Colonos assembly slated for Dec. 7
SPONSOR TESTIMONIALS: It is always reassuring to receive unsolicited feedback from people who have done business with Pelican sponsors. We met a woman, Shirley was her name, from Akumal, who raved about the waterproof work done to the leaky roof of her condo building in Akumal by sponsor Definitive Solutions, whose owner lives here in Puerto Aventuras. “I’d recommend them to anyone,” she said. Click the icon with the big red and black “S” logo for more information. And it was delightful returning here this week to a shiny car in and out, no flat tires, no dead battery and no scum anywhere thanks to the maintenance service at auto and boat storage firm of Riviera Maya Dry Storage in Paamul, which, incidentally, was full-up this season and may be eyeing expansion. Reserve early!
Beach reclamation report
to be Colonos assembly topic
Annual parley slated Dec. 7 at Omni
The Fatima Bay Beach reclamation project and use of surplus funds to continue investment in technology and lighting lead the topics to be reported and discussed at the Colonos General Assembly Dec. 7 at the Omni Hotel’s Xenote Restaurant on Punta Celis Road. Photo shows temporary work being done to prevent continued deterioration until a permanent fix is implemented.
There will also be a presentation on the Puerto Aventuras passport card for beach access and other identification uses. The Colonos already has about 3,000 cards culled from data bases supplied by condo administrators and other sources. Residents will be able to get their card at the Colonos office anytime after the Dec. 7 general assembly.
These are the only issues listed in the official meeting notice aside from the usual procedural steps of naming tally clerks and issuing reports from the Vigilance Committee, board of directors, financial statements and audits and budget.
Any other issues from the floor seeking consideration for discussion must be registered with Colonos Manager Armando Rincon’s office by Nov. 29. This is the time for any vested property owner with an issue or suggestion to present to do so before an official Assembly.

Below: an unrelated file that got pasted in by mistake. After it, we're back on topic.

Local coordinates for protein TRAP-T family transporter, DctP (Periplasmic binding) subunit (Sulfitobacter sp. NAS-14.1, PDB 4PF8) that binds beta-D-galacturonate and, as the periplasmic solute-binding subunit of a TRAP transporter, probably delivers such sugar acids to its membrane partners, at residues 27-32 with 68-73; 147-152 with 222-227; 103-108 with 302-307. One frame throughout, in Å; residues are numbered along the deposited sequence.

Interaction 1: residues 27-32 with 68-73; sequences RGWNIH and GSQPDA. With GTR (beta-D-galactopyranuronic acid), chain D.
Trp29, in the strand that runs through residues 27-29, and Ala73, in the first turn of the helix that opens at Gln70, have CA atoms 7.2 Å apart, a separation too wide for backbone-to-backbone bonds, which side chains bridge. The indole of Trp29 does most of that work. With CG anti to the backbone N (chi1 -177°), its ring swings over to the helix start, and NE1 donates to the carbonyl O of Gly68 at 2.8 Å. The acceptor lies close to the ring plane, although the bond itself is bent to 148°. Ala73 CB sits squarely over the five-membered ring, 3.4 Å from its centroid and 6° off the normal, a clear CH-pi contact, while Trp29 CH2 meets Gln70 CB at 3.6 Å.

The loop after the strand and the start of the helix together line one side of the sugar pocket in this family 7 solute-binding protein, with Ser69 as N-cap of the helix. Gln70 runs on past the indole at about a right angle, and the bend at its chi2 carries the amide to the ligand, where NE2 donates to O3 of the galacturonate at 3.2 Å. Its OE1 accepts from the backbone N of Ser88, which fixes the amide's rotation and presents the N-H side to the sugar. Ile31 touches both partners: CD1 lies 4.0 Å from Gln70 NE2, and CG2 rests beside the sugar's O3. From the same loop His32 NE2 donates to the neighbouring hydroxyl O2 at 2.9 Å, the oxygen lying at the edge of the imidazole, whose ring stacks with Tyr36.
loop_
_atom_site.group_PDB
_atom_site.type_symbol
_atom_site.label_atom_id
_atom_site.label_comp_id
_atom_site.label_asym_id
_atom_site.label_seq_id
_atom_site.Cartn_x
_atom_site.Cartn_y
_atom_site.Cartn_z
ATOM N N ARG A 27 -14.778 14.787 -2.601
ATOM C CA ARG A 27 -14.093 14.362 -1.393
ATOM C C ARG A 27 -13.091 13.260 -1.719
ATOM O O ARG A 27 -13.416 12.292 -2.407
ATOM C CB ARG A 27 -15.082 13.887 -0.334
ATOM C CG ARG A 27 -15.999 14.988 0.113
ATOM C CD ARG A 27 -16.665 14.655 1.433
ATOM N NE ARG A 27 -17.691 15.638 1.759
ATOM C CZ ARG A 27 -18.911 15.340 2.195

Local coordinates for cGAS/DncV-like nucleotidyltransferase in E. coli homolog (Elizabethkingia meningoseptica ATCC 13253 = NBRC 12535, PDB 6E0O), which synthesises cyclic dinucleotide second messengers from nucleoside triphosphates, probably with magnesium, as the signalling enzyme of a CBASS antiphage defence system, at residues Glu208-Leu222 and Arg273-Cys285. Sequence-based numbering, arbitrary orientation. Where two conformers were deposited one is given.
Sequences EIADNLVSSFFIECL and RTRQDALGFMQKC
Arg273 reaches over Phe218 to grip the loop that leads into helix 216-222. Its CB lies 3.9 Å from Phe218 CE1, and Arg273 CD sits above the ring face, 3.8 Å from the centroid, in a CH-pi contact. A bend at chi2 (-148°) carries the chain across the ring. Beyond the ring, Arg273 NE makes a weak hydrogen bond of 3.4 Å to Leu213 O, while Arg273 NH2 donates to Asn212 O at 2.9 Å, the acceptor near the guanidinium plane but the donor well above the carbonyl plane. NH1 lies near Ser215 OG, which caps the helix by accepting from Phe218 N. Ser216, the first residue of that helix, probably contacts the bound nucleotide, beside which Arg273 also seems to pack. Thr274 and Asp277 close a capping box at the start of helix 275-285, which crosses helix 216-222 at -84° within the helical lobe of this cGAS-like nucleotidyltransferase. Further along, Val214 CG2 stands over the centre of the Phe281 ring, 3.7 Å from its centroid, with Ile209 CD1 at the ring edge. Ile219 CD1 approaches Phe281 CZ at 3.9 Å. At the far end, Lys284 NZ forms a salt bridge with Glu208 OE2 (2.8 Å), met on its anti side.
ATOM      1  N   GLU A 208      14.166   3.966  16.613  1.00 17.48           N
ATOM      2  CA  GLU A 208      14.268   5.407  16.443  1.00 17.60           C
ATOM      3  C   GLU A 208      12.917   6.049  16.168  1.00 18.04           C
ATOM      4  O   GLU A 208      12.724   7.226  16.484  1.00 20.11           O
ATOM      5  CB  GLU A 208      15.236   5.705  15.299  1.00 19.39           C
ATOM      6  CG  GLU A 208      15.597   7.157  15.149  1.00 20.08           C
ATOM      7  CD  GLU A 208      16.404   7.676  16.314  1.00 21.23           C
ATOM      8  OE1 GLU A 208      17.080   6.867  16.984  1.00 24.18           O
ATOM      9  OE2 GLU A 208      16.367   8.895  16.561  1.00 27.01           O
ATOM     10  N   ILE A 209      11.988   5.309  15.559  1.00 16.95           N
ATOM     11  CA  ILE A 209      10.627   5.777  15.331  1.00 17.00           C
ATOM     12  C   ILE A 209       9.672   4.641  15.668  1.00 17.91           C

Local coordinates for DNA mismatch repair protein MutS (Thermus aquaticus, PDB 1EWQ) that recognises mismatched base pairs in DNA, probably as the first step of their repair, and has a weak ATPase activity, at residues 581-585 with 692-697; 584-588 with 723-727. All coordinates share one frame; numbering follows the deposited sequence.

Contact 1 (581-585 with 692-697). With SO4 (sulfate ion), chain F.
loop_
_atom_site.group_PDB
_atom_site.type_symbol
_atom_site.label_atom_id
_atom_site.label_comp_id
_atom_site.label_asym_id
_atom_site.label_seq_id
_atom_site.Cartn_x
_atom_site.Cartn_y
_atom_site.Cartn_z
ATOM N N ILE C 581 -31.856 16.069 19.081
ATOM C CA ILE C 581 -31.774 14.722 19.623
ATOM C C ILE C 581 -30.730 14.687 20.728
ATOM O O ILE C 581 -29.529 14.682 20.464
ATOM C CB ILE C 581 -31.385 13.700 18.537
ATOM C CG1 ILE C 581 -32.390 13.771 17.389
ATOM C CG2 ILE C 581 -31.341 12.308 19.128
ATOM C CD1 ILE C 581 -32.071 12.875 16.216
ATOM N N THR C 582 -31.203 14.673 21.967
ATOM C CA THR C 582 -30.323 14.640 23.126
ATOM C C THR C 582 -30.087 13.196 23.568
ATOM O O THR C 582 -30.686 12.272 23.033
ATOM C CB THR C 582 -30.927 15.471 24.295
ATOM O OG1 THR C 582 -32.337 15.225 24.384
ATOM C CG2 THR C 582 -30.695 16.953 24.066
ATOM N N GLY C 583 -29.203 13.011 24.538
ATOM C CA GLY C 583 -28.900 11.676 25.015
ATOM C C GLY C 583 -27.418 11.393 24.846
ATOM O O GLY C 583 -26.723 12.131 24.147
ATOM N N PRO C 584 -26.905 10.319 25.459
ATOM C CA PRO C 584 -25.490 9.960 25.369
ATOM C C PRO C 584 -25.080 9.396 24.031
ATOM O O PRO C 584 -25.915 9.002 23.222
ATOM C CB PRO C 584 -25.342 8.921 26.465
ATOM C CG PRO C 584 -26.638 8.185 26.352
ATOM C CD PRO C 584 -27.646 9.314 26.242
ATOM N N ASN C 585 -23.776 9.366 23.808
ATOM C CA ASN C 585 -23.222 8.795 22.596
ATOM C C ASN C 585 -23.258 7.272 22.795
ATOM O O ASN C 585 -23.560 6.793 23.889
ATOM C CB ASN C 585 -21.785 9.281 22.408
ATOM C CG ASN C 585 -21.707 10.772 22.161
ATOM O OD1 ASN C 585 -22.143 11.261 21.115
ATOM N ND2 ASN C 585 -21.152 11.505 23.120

Register to vote
Owners of homes, vacant lots and condo units who want to cast ballots at the meeting must register in person and with identification at the Colonos office from 9 a.m. to 2 p.m. and 3 to 5 p.m. Dec. 2, 3 and 4. Proxy documents will also be accepted on these dates with identification from both the grantor and proxy.
Hotel managers or their representative and condo administrators with copies of their appointment have only one day to register, on Thursday, Dec. 5.
All interested parties are reminded that they must be current in payment of Colonos maintenance and building fees to be admitted to the meeting. They are asked to bring proof of payment, such as a last-payment receipt.
Media note 25% property tax discount
Colonos to open office to revenuers
The municipal government has announced it is contemplating a 25 percent discount on early-bird property tax payments beginning Dec. 1 as an incentive to quickly raise 207 million pesos to prop necessary government spending. The municipality was deciding how long the discount would apply and other details of the plan..
In line with this, Colonos GM Armando Rincon reports he is negotiating with the municipality to again this year post employees from the revenue office at the Colonos headquarters above the Oxxo store on Punta Celis Road for early collection of taxes beginning Dec. 2 and lasting for at least two weeks.
Rincon said the employees may also work the first Saturday and Sunday for the convenience of Aventurans and taxpayers from the area.
“Body” on canal rocks
was in alcoholic seizure
A”body” discovered by a panga boat crew lying on rocks along one of the PA canals and reported in the Pelican’s last edition turned out to be that of an American tourist who, according to Security, left his domicile with a suitcase and in an inebriated state following a domestic dispute.
Neighbors had reported seeing authorities remove the “body” from the rocks but were not aware of the condition. The man was brought to a hospital and the US consul was called to act in his behalf. Security reports the man had suffered an alcoholic seizure, was hospitalized, then assisted by consul officials for return to the the USA.
On another issue, a report that the kidnapping of a person who was later identified as an architect living in PA occurred outside the resort, perhaps in Tulum. PA Security says he was released after about a two-week absence and speculates a ransom was paid.
Main Gate back in action
The mid-summer lightning strike that fried the electrical circuitry at the main gate and caused some traffic delays should